After doing research into radar systems and receiving a PhD at Cambridge, Maurice Wilkes recommended John Pinkerton to J Lyons & Co as the engineer to design and develop LEO. He joined Lyons in January 1949 and started to build the small team of engineers which succeeded in building LEO I, a machine based on the EDSAC design but significantly modified for business data processing.
In 1959 he was appointed a Director of LEO Computers Limited, but resigned on the merger creating English Electric Leo Marconi (EELM). On the further creation of ICL he took charge of research into the product lines being developed by EELM.
Subsequently John Pinkteron took a leading role in the development of International Standards and represented the UK in bodies such as the European Union’s ESPRIT project. He also became Chairman of the editorial board of the ICL Technical Journal.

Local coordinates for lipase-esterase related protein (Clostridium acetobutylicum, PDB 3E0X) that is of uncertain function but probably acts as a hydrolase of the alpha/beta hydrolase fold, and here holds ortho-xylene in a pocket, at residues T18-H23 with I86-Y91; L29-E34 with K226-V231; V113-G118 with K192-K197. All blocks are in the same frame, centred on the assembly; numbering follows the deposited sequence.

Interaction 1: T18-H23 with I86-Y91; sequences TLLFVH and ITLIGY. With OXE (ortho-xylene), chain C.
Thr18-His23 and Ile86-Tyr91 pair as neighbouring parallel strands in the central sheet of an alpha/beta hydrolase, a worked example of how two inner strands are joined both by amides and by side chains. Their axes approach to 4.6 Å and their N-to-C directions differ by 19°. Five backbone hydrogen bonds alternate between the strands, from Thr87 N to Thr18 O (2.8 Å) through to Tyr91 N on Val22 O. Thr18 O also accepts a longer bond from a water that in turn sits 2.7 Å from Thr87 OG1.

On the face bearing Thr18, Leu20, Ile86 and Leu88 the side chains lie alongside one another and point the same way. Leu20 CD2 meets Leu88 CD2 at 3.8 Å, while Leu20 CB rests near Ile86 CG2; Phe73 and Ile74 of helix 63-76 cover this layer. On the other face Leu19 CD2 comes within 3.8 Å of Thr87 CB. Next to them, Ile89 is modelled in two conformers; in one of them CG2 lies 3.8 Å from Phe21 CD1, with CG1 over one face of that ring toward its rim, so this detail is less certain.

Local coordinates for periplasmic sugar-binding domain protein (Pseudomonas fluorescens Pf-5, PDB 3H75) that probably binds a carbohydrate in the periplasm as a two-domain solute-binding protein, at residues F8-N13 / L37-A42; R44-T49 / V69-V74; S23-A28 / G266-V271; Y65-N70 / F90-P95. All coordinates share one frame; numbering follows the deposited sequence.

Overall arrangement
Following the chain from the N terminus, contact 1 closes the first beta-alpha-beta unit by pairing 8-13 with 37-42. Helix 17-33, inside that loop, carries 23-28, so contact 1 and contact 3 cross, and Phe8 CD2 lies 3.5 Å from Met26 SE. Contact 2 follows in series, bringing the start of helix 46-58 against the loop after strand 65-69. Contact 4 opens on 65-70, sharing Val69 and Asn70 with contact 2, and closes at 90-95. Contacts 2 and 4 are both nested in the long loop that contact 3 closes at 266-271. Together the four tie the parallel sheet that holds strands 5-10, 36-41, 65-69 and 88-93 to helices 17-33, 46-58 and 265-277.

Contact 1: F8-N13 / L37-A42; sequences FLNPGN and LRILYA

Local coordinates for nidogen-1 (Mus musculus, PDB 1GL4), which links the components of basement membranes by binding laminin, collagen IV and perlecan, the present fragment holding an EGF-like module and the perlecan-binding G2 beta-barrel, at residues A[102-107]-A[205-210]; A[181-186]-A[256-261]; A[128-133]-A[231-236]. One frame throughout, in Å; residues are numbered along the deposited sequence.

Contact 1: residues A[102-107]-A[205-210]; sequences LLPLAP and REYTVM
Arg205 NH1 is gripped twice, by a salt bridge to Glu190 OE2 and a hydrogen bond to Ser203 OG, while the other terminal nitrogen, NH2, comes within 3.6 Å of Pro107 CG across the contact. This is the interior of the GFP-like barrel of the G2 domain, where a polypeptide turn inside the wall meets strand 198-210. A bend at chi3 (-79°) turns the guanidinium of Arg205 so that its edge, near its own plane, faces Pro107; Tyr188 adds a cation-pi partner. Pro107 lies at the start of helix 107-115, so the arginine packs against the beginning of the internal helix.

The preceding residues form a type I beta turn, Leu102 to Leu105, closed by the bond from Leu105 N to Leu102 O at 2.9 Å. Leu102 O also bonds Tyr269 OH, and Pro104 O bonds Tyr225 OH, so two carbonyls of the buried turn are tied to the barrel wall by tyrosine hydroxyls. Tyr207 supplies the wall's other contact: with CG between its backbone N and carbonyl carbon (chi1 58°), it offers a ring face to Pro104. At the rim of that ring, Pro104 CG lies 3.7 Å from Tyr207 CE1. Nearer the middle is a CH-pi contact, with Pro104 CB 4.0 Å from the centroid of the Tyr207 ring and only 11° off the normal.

As a tribute to his outstanding qualities the IET inaugurated an annual Pinkerton Lecture and the Worshipful Company of Information Technologists (WCIT) set up an annual Pinkerton Award to the year's leading apprentice.
A short biographical sketch can be found on page 208 of Peter Bird’s book LEO: the World’s First Business Computer.
The US Charles Babbage Institute has a transcript of a self interview conducted by John Pinkerton in 1988. The transcript can be found on their website.
John Pinkerton has an entry written by Martin Campbell-Kelly in the Oxford Dictionary of National Biography, published 25 September 2004.
Many obituaries to John Pinkerton were published on his death:
IEEE Annals of the History of Computing, vol. 20, issue 3.
Articles Written by John Pinkerton :